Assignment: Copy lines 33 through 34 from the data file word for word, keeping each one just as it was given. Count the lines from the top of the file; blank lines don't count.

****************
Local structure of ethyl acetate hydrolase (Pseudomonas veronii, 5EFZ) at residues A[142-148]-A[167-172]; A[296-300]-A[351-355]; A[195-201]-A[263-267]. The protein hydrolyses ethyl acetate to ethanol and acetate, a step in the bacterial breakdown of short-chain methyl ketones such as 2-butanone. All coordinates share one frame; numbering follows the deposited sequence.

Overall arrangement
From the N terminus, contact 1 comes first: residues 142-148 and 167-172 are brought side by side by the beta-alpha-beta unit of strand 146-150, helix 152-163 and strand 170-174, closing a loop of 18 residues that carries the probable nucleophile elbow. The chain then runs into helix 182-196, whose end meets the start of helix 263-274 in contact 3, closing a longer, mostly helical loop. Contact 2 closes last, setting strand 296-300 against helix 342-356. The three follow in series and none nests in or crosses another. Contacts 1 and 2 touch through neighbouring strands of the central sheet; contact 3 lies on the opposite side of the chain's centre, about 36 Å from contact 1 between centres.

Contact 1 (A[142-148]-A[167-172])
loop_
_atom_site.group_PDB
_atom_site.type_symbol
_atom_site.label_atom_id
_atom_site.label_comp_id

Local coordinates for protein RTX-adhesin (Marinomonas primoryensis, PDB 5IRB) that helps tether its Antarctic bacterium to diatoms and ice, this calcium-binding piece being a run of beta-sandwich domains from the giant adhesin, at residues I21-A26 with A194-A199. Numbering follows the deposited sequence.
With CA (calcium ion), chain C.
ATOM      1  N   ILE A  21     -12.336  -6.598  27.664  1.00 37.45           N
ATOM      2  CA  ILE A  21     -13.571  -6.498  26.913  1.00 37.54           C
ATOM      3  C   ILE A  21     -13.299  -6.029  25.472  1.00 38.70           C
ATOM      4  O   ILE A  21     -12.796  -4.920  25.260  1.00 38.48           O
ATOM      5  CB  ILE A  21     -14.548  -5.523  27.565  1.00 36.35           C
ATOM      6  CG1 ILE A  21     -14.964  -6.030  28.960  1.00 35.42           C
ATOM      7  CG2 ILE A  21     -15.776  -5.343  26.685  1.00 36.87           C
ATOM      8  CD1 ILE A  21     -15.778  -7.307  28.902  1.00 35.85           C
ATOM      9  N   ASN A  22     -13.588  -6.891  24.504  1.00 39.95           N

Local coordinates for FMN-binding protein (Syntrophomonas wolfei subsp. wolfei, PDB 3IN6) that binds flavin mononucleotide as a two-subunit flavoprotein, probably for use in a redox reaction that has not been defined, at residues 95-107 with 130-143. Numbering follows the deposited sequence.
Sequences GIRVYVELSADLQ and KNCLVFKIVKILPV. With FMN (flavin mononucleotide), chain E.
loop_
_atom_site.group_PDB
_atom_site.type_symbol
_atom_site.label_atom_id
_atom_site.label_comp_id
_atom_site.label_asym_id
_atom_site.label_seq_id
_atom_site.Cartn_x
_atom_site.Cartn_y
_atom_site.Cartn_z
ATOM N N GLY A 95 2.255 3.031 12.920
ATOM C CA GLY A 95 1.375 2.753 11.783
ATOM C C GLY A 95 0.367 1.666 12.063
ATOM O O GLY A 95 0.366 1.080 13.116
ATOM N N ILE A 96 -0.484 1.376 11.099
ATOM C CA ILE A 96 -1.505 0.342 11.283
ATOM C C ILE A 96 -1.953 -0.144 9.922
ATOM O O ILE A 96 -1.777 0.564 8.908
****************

ATOM N N GLY A 95 2.255 3.031 12.920
ATOM C CA GLY A 95 1.375 2.753 11.783